MILWAUKEE -- According to the FBI, more than one-third of active shooter incidents occur at workplaces that are more-or-less closed to the public. Experts say that's because the majority of perpetrators of mass shootings target places that they're familiar with -- like their workplace.
According to the most recent numbers from OSHA, in 2017, more than 450 people were killed at work at the hands of another person.
In the wake of the mass shooting that unfolded on the Miller Brewery campus, security experts are weighing in on how to prevent similar workplace violence.
"There's never any absolutes but with that said, you can statistically make yourself more likely to survive a violent intruder or an incident if you have some training and you take some precautions," said Joel Dhein, president of Wisconsin Crime Prevention Practitioners Association.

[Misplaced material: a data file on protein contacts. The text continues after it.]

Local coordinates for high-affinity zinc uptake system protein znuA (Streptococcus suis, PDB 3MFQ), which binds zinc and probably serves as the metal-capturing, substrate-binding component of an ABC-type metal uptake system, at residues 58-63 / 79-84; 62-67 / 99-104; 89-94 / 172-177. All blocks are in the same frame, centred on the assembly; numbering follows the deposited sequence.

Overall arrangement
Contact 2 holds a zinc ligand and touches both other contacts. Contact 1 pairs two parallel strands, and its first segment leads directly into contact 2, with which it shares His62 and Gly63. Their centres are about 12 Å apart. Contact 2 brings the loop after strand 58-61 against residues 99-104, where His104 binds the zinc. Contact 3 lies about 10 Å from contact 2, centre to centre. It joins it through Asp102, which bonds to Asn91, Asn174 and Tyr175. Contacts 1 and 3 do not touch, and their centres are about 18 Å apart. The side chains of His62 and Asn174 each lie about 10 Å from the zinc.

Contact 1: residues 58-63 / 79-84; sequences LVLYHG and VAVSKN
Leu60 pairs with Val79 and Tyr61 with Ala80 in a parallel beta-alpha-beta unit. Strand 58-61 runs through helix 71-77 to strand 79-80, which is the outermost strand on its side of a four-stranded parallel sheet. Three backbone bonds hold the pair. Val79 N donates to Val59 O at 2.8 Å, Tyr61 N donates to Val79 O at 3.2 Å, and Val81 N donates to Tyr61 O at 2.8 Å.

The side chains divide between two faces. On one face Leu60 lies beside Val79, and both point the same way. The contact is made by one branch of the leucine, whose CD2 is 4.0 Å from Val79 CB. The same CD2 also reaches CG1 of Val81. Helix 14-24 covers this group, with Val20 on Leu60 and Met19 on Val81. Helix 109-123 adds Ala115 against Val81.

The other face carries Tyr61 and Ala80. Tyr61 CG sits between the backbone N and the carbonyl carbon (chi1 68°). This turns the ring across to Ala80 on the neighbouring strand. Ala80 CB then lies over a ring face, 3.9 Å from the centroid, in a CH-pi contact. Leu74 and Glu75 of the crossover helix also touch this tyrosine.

Dhein helps companies protect employees from outside threats. He recommends locking all entrances, installing surveillance cameras and holding annual active shooter training.
"The biggest thing is to buy yourself some time so they can't get into your place," Dhein said.
But when the threat comes from within, as was the case Wednesday at Miller Brewery when a current employee fatally shot five coworkers before turning the gun on himself, experts say prevention is the best defense.
"We've said to our folks, if you sense something, say something," Chris Geier, CEO of Chicago-based consulting firm Sikich and a former undercover police officer, said.
Geier says it is important that companies put systems in place for employees to report fellow employees' behavior before a situation turns violent.
"It always comes out later that an employee wondered about something or they heard this person talking about guns when they never talked about guns before or they saw something on their social media account that just didn't seem right," said Geier.
Geier also said some of the warning signs that an employee in distress may exhibit include increased irritability, blaming others when things go wrong and withdrawing from normal peer groups or activities.